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The Future Of The Hand Trades & Crafts

Page updated July 8, 2020.

During this time of self-quarantine, we have a lot of time to reflect. I was thinking about the state of the handcrafts, and the future of their existence. That is also not to overlook the importance of retaining the vast fund of knowledge regarding hand methods that is in constant danger of being lost to future generations.

The human being enriches the world by contributing to the aesthetic and creative instincts of humanity that this current situation can in some way project aspects of a future where our factories are fully automated, our autos are autonomous, education is primarily provided on-line, and more societal functions are automated and taken out of our individual control.

In this homogenized future where all autos travel at a fixed speed, factories turn out cookie cutter products with practically no human input, will there be a place for crafts and historical hand trades? Absolutely! Handmade means the expression of the individual artistic impulse, whether the creation is by a hobbiest or a professional artisan. The only way these crafts will survive is by actively preserving. the traditional tools and methods.

"Handmade” definitely indicates a labor intensive process so cost will be higher than factory made, which by historical evolution is constantly finding cheaper ways to produce products while sacrificing the details of quality and performance in many cases. Some trades exist today solely as hand trades. For instance, harpsichord making. I don’t know how many master makers are still active today, but in the 1960s and 1970s, there were more master makers of these instruments than had previously existed in history! That blew me away when I learned of it. How big a market was and is there for harpsichords any way? Today an instrument can cost on average, about $14,000.

There are numerous hand trades that deserve to be preserved and protected as milestones of human achievement, if nothing else. This blog specializes in the woodworking trades, but there are innumerable other trades and crafts that have died or are in danger of dying out. The Heritage Crafts Association in the UK is attempting to save the traditional trades and crafts before all existing practitioners die off taking their expertise with them.  The following links are just the tip of the iceberg with regard to preserving the heritage of traditional trades and crafts, not only in the wood trades.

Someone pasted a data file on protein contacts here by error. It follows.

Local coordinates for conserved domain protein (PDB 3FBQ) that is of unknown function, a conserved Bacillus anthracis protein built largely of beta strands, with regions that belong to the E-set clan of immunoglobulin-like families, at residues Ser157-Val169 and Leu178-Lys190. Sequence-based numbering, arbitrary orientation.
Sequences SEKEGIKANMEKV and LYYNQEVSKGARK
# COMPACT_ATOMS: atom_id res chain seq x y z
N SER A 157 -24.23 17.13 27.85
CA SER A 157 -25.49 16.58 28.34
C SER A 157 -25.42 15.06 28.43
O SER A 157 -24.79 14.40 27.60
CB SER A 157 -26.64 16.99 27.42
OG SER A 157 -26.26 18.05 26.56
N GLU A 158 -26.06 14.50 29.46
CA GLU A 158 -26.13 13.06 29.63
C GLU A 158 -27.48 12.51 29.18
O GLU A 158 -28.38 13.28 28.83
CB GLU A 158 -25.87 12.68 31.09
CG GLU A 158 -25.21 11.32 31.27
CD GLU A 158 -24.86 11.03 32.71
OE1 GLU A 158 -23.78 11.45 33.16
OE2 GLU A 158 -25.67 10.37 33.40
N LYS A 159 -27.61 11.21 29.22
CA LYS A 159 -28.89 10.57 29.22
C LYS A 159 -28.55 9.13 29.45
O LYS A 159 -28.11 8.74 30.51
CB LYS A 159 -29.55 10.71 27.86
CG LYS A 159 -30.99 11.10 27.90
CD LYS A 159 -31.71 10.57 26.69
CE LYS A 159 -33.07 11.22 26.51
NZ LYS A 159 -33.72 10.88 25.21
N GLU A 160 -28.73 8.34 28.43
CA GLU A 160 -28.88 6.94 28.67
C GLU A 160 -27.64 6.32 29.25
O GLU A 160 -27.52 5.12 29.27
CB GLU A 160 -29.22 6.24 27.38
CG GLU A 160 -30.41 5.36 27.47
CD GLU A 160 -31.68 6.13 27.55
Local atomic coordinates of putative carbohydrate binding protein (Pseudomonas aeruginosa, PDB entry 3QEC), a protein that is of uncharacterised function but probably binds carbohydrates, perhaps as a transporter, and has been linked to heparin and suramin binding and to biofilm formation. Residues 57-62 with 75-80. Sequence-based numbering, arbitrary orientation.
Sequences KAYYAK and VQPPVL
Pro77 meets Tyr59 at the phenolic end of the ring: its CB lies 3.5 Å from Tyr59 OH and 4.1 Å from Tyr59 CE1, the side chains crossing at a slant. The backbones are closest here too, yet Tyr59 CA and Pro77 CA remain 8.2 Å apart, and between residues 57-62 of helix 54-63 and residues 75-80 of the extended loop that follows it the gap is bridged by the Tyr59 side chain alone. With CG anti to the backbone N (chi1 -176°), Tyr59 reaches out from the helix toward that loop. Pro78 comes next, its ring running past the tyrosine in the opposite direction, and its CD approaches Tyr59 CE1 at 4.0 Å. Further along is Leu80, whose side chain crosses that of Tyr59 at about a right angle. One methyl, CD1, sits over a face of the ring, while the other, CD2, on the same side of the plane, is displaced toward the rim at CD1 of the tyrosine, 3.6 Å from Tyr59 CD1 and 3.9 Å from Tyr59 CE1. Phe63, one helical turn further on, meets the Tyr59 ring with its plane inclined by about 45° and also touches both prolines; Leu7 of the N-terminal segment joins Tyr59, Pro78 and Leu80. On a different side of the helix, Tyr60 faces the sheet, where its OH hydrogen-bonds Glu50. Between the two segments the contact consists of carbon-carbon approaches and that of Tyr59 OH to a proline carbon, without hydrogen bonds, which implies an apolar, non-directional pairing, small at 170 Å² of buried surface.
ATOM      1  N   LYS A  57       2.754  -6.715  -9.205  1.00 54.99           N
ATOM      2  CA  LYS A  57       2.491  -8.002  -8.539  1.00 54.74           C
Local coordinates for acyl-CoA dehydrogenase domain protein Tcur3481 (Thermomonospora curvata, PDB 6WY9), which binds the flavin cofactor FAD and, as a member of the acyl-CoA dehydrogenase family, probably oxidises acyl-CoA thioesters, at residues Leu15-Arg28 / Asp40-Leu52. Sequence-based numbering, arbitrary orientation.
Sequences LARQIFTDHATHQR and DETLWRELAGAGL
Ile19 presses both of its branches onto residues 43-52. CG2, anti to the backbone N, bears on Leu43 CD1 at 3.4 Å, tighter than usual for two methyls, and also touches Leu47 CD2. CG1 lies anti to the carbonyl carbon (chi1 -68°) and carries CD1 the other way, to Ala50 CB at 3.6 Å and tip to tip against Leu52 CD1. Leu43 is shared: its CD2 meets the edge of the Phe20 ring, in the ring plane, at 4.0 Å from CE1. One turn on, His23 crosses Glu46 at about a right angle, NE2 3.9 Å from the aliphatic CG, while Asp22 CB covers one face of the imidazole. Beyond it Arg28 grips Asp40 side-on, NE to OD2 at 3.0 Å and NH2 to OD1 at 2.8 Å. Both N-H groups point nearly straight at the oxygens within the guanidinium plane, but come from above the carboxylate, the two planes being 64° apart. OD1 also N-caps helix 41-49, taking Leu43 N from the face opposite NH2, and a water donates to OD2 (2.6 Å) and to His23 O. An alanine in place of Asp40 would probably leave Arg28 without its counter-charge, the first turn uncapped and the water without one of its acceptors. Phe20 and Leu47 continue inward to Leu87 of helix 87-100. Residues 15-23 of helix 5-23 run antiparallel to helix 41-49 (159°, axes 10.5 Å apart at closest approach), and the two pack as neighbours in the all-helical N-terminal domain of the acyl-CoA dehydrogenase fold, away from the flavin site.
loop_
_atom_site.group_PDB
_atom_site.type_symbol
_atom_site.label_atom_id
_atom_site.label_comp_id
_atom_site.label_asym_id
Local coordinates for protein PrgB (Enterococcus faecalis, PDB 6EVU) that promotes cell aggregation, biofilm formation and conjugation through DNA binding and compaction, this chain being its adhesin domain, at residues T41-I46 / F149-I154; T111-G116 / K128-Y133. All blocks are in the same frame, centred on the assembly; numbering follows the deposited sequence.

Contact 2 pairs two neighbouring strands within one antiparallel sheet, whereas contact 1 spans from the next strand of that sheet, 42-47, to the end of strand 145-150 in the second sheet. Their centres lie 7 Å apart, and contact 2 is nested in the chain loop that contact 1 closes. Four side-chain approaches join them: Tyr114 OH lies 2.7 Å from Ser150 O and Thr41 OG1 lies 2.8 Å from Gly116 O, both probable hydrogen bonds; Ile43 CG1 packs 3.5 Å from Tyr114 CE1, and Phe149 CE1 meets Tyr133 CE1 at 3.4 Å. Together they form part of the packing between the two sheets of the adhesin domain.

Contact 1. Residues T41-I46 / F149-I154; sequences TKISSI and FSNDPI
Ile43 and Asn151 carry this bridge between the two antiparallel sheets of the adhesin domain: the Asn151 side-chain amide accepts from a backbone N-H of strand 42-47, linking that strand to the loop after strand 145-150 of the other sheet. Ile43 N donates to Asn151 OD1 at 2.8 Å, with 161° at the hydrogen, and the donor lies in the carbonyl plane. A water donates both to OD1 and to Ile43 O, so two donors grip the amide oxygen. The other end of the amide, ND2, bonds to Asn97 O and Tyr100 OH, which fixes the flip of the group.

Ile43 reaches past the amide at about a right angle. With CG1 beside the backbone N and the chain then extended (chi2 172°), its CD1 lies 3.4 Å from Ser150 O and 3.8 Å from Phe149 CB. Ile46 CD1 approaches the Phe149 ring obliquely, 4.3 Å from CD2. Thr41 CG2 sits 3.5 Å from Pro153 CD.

In the US, the National Park Service has a publication, “Preservation Trades and Crafts.” (It’s a large PDF file so be patient when opening.)

A very interesting site offers mini-apprenticeships in the arts and crafts.91 artists in 27 countries offer programs in native arts and crafts such as rattan weaving, paper-making, wood-turning, ceramics and much more.

In 1925, the Spanish Colonial Arts Society was established to promote and preserve crafts, including Colcha embroidery (using naturally dyed yarn), handmade copper engravings, gesso and painted reliefs, retablos (devotional paintings) and straw appliqué

The Society of American Silversmiths struggles to help the hand forged silver trade to continue to exist.  One business that continues the tradition is Old Newberry Crafters with hand-forged silver sets starting at $1,000.

Dedicated to the preservation of the traditional crafts of the US, Early American Life does a fine job of calling attention to the plight of the hand crafts.

This article by Rudy Christian in Traditional Building, Nov. 2019, is aimed at the architectural trades, but his observations can apply to any traditional trade. https://www.traditionalbuilding.com/opinions/traditional-trades-yesterday-today-tomorrow


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